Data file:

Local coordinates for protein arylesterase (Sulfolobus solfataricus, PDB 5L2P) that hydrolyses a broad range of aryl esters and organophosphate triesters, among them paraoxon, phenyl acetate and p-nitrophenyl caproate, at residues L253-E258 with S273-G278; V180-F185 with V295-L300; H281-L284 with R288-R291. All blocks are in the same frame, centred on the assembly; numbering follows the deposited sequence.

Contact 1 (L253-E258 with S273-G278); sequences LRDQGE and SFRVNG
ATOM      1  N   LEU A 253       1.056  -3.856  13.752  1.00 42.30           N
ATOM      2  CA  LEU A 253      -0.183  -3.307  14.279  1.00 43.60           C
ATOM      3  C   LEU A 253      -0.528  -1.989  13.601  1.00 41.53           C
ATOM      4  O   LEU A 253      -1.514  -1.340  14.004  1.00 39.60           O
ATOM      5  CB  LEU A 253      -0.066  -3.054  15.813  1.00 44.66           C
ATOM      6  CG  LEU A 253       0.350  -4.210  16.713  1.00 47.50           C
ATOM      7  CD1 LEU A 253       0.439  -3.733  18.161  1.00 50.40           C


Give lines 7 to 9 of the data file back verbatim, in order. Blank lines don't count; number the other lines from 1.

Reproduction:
ATOM      5  CB  LEU A 253      -0.066  -3.054  15.813  1.00 44.66           C
ATOM      6  CG  LEU A 253       0.350  -4.210  16.713  1.00 47.50           C
ATOM      7  CD1 LEU A 253       0.439  -3.733  18.161  1.00 50.40           C